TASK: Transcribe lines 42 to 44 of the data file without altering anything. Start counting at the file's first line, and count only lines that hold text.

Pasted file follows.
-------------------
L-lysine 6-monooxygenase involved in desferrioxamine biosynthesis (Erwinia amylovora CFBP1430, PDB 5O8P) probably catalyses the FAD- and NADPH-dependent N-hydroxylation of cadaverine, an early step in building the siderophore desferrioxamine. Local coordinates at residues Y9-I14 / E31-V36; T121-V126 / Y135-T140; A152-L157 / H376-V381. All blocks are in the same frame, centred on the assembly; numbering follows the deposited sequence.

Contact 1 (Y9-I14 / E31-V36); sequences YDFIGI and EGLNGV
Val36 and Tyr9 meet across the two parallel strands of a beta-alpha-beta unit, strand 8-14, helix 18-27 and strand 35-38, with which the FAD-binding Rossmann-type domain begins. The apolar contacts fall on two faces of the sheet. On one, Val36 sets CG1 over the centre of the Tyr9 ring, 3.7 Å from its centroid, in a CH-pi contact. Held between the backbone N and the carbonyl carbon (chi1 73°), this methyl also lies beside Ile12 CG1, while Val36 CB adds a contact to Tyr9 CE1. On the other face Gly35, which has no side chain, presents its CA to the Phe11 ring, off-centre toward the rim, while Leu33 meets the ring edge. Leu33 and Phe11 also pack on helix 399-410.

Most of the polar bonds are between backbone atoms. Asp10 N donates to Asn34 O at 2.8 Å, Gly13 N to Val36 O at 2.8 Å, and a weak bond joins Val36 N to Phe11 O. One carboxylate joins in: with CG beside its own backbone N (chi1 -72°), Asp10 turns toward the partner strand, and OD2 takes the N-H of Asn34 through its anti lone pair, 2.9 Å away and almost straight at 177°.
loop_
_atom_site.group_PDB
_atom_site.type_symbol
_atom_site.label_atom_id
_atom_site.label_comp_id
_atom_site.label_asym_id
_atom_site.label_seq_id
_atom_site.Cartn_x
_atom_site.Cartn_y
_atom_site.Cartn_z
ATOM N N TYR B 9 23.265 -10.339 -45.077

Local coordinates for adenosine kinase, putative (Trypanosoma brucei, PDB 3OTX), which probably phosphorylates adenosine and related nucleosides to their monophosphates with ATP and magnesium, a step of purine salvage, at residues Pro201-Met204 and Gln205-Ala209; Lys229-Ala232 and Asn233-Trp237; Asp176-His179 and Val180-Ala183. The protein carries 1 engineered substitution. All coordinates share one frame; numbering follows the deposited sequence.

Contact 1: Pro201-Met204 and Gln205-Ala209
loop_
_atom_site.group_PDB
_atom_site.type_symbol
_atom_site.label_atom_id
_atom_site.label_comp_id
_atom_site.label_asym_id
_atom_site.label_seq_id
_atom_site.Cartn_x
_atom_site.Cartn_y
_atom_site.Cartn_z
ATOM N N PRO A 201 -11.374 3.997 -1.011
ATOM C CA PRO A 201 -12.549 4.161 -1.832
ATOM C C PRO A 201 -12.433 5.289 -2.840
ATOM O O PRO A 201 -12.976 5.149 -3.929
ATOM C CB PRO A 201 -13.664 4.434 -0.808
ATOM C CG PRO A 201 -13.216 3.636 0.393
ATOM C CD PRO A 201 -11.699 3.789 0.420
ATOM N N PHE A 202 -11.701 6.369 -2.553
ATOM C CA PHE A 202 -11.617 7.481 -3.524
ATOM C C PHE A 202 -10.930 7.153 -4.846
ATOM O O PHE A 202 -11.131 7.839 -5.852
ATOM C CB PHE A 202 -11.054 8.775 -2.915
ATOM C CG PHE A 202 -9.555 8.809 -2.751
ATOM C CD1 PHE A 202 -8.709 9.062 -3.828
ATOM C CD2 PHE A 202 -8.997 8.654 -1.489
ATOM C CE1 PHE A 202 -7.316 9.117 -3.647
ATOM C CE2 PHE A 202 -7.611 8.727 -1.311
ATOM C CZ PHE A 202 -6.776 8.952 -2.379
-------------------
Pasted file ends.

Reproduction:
ATOM C CD2 PHE A 202 -8.997 8.654 -1.489
ATOM C CE1 PHE A 202 -7.316 9.117 -3.647
ATOM C CE2 PHE A 202 -7.611 8.727 -1.311